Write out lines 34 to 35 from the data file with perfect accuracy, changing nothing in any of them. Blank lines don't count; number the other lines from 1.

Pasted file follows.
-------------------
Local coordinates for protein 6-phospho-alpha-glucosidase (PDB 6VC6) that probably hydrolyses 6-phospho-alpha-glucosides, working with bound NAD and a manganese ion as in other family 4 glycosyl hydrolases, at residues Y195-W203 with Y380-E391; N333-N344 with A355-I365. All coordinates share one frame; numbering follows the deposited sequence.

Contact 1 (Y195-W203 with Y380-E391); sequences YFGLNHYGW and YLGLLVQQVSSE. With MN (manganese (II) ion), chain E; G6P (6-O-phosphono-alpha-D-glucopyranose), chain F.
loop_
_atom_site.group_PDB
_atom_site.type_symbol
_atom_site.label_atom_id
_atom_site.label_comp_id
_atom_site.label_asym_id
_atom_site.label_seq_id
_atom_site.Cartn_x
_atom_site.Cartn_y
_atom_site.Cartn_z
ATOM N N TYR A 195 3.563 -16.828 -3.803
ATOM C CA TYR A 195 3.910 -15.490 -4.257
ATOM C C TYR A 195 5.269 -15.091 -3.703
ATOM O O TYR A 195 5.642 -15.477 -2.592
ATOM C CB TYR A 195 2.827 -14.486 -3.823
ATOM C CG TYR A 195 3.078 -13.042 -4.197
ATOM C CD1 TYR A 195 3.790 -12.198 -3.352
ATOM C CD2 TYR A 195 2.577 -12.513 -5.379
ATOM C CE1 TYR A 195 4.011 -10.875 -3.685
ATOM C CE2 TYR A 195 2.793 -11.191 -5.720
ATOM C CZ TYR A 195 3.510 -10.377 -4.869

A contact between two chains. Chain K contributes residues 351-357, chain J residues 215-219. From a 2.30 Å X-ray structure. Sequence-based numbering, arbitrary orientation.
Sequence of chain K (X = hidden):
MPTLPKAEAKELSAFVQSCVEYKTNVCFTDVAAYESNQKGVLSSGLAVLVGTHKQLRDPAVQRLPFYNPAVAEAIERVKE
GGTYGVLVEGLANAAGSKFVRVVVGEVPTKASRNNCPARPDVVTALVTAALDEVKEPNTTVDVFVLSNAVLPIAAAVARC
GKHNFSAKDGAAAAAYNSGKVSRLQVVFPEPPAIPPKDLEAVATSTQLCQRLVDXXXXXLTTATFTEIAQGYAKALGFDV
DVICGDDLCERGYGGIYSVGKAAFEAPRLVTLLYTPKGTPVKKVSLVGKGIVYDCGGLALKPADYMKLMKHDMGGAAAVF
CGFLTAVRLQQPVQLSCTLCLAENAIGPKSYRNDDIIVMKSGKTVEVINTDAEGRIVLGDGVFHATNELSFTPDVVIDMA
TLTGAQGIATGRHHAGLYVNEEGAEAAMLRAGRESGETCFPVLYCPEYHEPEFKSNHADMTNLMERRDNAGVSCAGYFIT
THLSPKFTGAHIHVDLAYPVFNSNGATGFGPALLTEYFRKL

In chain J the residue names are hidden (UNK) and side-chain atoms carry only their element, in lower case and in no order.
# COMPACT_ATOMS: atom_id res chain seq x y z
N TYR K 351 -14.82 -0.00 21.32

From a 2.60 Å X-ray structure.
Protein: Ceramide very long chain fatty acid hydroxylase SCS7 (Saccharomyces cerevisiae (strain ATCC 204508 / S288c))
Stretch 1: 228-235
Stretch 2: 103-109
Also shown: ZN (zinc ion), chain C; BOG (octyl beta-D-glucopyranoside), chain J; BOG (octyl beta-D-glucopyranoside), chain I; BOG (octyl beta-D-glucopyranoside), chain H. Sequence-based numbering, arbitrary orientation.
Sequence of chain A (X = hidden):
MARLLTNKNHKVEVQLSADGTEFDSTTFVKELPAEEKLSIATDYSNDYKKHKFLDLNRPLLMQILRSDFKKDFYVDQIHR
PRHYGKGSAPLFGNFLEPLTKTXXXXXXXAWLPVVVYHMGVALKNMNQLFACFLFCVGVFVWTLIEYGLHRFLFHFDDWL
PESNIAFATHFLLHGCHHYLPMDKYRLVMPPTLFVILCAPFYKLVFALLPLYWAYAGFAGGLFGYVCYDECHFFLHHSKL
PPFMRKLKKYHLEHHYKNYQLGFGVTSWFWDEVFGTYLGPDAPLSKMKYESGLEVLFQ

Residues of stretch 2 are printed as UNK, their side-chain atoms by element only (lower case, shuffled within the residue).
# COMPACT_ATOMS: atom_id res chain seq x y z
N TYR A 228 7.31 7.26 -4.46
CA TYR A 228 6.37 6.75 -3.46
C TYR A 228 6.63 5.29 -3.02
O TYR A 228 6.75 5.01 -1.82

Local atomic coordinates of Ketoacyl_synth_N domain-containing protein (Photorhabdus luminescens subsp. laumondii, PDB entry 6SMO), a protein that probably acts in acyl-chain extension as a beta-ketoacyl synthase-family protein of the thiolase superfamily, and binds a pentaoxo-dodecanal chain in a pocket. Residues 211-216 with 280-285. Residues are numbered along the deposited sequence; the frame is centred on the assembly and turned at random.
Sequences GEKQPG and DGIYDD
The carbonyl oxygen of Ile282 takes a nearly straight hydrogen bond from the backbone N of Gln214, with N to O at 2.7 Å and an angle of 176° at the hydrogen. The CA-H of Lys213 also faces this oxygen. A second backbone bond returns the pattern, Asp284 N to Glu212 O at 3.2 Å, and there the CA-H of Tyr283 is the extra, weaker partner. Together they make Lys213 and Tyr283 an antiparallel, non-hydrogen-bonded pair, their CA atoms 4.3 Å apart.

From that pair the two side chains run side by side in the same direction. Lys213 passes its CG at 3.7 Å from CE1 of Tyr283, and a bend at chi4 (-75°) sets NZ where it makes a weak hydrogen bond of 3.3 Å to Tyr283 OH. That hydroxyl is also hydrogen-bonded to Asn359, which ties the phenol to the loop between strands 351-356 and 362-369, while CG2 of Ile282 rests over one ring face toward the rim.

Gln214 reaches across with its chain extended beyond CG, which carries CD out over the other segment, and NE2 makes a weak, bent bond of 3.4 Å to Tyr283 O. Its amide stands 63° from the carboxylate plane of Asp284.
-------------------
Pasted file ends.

# COMPACT_ATOMS: atom_id res chain seq x y z
N TYR K 351 -14.82 -0.00 21.32